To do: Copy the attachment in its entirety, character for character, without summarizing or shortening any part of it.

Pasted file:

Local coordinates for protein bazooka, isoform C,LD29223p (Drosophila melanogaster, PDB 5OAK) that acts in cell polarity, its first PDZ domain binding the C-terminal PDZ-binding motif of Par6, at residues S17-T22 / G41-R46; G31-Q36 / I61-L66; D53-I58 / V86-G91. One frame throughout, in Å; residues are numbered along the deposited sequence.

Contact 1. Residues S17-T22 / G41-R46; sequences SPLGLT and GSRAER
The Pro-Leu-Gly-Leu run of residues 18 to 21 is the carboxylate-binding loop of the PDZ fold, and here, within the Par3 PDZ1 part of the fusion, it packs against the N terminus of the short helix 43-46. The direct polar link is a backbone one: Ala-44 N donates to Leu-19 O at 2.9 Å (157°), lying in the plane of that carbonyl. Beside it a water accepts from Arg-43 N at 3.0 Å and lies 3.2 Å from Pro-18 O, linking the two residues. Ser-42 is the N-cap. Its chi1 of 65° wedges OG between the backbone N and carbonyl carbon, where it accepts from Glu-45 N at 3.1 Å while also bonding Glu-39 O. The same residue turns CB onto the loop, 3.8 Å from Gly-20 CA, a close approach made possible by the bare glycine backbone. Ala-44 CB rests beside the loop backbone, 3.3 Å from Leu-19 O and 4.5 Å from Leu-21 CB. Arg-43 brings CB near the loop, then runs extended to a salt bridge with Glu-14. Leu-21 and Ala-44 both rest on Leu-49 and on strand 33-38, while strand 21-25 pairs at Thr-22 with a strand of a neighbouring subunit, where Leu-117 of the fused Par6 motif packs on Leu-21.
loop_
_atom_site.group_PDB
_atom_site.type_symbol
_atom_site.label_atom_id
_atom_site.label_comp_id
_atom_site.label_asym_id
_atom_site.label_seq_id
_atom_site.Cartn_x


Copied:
Local coordinates for protein bazooka, isoform C,LD29223p (Drosophila melanogaster, PDB 5OAK) that acts in cell polarity, its first PDZ domain binding the C-terminal PDZ-binding motif of Par6, at residues S17-T22 / G41-R46; G31-Q36 / I61-L66; D53-I58 / V86-G91. One frame throughout, in Å; residues are numbered along the deposited sequence.

Contact 1. Residues S17-T22 / G41-R46; sequences SPLGLT and GSRAER
The Pro-Leu-Gly-Leu run of residues 18 to 21 is the carboxylate-binding loop of the PDZ fold, and here, within the Par3 PDZ1 part of the fusion, it packs against the N terminus of the short helix 43-46. The direct polar link is a backbone one: Ala-44 N donates to Leu-19 O at 2.9 Å (157°), lying in the plane of that carbonyl. Beside it a water accepts from Arg-43 N at 3.0 Å and lies 3.2 Å from Pro-18 O, linking the two residues. Ser-42 is the N-cap. Its chi1 of 65° wedges OG between the backbone N and carbonyl carbon, where it accepts from Glu-45 N at 3.1 Å while also bonding Glu-39 O. The same residue turns CB onto the loop, 3.8 Å from Gly-20 CA, a close approach made possible by the bare glycine backbone. Ala-44 CB rests beside the loop backbone, 3.3 Å from Leu-19 O and 4.5 Å from Leu-21 CB. Arg-43 brings CB near the loop, then runs extended to a salt bridge with Glu-14. Leu-21 and Ala-44 both rest on Leu-49 and on strand 33-38, while strand 21-25 pairs at Thr-22 with a strand of a neighbouring subunit, where Leu-117 of the fused Par6 motif packs on Leu-21.
loop_
_atom_site.group_PDB
_atom_site.type_symbol
_atom_site.label_atom_id
_atom_site.label_comp_id
_atom_site.label_asym_id
_atom_site.label_seq_id
_atom_site.Cartn_x